"Moe Foner brings a vision and a vitality that you don't see much anymore," said Maxine Greene, philosopher in residence at the Lincoln Center Institute for the Arts and Education. "The W.P.A. and some theater groups represented real Rooseveltian values about the arts, but they've largely been dropped." Bread and Roses, she said, is part of "a tradition that connects workers and art and music into a kind of communion."
With health problems mounting, Mr. Foner has given some of his duties to Esther Cohen, the creative director of Bread and Roses.
While Mr. Foner emphasized having musicians and artists bring culture to the union, Ms. Cohen has focused more on programs in which members of 1199, part of the Service Employees International Union, create and perform themselves, viewing that as a route to personal fulfillment.
Each month the union sponsors a cabaret act at the art gallery, where hospital workers read their poetry, sing hip-hop songs and play instruments. Week after week, Bread and Roses, with the help of state subsidies, sends music and theater groups to perform in hospitals and nursing homes at lunchtime. And Ms. Cohen teaches a creative writing course to 15 hospital workers. Their best short stories are published in the union's magazine.
Jacqueline Kendall, a nurses' aide who cleans rooms and delivers food to patients at Montefiore Hospital in the Bronx, loves the writing course and the other art programs. "I look at it as being a seasoning in my life," she said.
The program -- with a staff of four and a $400,000 annual budget, half coming from foundations and government -- has also played an unabashed role in keeping the nation's left-leaning cultural tradition alive. It has sponsored memorial concerts for Paul Robeson, introduced Pete Seeger to younger generations and sponsored dramatic productions on the civil rights movement that Ossie Davis and Ruby Dee have written and performed.
Not surprisingly, the few conservative arts critics who know about Bread and Roses -- they usually circulate in a different orbit -- have occasionally ridiculed its activities as propaganda or as schmaltz. Hilton Kramer, the conservative art critic, said that from the little he knew about Bread and Roses, its efforts were crowd-pleasing political art and not serious art.
Some people on the left have their own set of frustrations about Bread and Roses, regretting that it always remained on the margins of mainstream culture and never lived up to their hopes of becoming a loud and prominent voice with a profound influence in New York and nationally. This, its supporters say, would be difficult, given its backing by a single union and the declining power and visibility of unions and the left in general.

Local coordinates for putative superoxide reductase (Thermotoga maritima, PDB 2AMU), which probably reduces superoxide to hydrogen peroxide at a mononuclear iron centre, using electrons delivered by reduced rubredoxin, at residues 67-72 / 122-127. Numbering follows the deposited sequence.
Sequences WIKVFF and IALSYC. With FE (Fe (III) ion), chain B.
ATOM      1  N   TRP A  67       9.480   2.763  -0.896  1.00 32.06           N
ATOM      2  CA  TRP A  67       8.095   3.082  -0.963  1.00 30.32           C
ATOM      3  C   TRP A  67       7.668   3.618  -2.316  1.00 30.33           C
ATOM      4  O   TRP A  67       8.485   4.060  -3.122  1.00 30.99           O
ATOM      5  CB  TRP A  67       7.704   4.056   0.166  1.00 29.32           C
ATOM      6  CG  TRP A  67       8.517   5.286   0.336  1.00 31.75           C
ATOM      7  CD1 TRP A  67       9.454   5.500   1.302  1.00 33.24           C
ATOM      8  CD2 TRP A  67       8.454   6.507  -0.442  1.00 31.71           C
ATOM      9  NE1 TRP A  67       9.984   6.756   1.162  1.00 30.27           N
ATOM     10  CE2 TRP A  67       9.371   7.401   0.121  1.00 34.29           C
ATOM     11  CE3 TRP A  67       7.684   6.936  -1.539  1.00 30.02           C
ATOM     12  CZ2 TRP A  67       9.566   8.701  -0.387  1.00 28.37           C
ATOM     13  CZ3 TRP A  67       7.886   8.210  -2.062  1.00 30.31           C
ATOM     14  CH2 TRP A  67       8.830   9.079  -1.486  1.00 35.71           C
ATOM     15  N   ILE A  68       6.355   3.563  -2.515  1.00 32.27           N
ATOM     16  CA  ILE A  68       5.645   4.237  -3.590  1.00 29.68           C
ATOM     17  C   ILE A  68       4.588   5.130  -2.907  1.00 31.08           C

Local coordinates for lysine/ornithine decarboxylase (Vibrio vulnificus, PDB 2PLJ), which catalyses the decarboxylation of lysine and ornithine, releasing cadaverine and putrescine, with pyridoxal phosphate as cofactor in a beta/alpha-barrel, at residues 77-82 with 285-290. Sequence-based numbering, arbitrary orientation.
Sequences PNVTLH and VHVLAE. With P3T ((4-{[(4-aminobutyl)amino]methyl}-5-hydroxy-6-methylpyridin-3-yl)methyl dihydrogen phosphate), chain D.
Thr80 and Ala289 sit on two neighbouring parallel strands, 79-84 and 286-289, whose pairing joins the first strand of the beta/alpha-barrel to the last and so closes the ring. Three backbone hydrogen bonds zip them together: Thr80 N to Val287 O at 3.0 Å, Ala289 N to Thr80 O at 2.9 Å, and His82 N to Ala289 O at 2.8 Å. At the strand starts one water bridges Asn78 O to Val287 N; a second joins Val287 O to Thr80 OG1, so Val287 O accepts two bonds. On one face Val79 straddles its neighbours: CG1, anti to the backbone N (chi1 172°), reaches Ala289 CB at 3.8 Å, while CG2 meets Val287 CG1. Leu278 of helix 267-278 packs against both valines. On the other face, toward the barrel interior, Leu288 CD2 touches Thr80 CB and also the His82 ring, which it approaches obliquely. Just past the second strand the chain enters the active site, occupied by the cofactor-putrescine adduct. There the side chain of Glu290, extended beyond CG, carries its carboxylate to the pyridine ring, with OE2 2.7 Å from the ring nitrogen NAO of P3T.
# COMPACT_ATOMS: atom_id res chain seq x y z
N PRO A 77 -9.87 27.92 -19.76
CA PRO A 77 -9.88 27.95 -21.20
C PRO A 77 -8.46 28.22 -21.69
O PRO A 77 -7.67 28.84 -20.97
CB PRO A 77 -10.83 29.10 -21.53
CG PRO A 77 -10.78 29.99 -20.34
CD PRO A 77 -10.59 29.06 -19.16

Perhaps its biggest success has been a poster series called "Women of Hope." It started in 1994 with a dozen posters called "African-American Women of Hope," featuring the poet Maya Angelou, the novelists Toni Morrison and Alice Walker, and the social crusaders Marian Wright Edelman and Ida Wells-Barnett.
The posters were first exhibited at 1199 and in New York City's subways, but they now line the walls of thousands of schools, union halls, nonprofit organizations and shelters for battered women. Many schools have bought the posters to promote role models for female students, and a 64-page teaching guide accompanies the posters.
The series has been followed by those on Latina, Native American and Asian-American women. The most recent series, "International Women of Hope," featuring Daw Aung San Suu Kyi, the Burmese human rights crusader, and Graca Machel, a literacy advocate from Mozambique, is displayed in the United Nations.
In June Bread and Roses sponsored an exhibition in which 30 high school students around New York City created photographs, paintings, masks and collages on the theme "Why Unions Matter." It included a collage about the lives of underpaid supermarket deliverymen, photos of sweatshop workers and a painting of sugar refinery workers out on strike for more than a year.
Dennis Rivera, president of 1199/S.E.I.U., the New York Health and Human Service Union, has drawn much attention to his union, which has 200,000 members, often for negotiating contracts with job guarantees and benefits for workers near the bottom of the ladder. But he has not stinted in supporting Mr. Foner's initiatives. "As the saying goes," he said, "We want bread and roses, too."